The relationship between the North Korean government and the foreign press is a complicated one. An already-tense situation was made even worse Monday when the government expelled a reporter after taking issue with his coverage.
BBC correspondent Rupert Wingfield-Hayes was detained Friday when he and his team were due to depart Pyongyang. According to the BBC, he was interrogated for more than eight hours because the North Korean government was not pleased with his reports on life in the capital.
"Pyongyang is not North Korea. Pyongyang is a bubble," Wingfield-Hayes said in his report.
North Korean officials said Wingfield-Hayes distorted facts and spoke ill of the country and its leadership. He was asked to sign an apology before he and his team departed the country.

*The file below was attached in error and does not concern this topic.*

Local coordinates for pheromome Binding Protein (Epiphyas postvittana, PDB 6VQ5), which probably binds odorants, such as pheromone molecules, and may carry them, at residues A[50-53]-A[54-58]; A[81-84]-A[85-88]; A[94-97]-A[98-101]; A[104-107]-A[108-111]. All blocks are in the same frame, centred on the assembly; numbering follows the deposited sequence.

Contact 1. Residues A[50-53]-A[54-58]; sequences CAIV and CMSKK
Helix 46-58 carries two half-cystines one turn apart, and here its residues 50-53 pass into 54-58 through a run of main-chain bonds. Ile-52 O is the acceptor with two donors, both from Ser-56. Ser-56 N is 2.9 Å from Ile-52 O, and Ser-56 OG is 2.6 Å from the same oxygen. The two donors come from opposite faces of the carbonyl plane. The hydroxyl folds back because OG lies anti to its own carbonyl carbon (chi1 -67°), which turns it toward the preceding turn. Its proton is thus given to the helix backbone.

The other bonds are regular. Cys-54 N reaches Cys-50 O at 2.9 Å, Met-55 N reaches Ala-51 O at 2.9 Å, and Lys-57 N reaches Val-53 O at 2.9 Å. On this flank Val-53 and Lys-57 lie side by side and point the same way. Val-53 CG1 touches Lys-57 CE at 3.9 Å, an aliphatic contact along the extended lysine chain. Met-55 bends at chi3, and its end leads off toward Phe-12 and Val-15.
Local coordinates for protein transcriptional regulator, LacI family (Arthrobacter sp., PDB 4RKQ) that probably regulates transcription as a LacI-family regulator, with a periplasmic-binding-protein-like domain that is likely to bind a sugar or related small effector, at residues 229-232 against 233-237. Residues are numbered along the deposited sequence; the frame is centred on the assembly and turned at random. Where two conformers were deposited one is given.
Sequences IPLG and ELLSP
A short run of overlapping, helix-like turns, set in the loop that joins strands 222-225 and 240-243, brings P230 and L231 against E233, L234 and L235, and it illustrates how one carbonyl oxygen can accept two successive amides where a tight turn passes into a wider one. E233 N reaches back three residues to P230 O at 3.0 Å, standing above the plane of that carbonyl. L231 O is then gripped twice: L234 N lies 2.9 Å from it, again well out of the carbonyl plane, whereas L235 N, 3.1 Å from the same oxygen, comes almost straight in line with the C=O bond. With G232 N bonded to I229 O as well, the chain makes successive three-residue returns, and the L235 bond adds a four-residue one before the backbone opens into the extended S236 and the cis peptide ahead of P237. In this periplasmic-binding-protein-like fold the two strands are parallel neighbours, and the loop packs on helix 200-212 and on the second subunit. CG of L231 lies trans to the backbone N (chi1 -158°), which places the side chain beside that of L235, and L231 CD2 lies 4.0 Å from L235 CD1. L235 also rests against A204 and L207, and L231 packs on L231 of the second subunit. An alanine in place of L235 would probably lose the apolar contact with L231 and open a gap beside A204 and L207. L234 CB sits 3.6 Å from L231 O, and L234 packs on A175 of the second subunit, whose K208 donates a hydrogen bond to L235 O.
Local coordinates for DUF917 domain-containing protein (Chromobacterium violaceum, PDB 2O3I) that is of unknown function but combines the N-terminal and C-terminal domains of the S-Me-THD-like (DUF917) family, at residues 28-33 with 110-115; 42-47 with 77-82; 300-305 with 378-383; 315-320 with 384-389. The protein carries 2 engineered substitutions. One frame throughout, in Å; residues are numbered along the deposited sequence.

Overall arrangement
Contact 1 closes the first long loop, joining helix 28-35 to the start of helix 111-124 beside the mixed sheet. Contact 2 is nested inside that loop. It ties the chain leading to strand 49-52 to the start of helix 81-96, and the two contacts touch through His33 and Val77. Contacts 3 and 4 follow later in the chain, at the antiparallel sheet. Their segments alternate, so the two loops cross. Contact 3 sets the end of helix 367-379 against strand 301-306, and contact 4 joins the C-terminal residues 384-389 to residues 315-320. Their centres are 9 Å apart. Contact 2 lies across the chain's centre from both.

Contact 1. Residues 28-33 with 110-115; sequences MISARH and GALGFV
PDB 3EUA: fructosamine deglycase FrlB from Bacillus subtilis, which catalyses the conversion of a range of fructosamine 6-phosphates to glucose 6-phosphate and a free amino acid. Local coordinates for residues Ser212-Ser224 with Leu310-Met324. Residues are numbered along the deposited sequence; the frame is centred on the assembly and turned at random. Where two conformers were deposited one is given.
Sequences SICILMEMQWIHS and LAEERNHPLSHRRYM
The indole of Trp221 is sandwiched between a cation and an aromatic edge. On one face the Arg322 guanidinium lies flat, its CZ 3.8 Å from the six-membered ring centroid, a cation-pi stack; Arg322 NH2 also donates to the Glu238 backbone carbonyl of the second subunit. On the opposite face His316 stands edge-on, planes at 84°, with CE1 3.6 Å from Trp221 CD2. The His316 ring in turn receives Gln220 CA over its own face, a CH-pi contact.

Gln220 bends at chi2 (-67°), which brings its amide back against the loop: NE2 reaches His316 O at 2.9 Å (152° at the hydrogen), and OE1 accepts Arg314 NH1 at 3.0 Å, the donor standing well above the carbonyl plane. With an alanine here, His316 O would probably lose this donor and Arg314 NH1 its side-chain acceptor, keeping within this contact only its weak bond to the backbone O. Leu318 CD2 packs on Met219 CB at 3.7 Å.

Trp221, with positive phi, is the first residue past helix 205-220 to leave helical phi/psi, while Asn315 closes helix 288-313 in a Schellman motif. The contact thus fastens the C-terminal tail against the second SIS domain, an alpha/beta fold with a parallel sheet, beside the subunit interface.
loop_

More than 100 reporters were invited here to cover the Workers' Party congress - the first of its kind in 36 years. But so far, we've been shut out, relegated to watching on state TV. The event has been a coronation of sorts for Kim Jong Un, the young leader of this rogue nuclear state. He used the occasion to repeat a pledge not to use nuclear weapons, unless North Korea's independence is threatened.
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"We will not use nuclear weapons first," he said, "unless aggressive hostile forces use them to invade our sovereignty."
He called his country a "responsible nuclear state," but North Korea has said it will only dismantle its arsenal when the rest of the world does the same. In the meantime, the party voted to boost the nuclear program in "quality and quantity."
While Kim maintains committed to boosting his country's nuclear capabilities, he's also said investment in the economy is equally important and signaled a willingness to engage with the international community.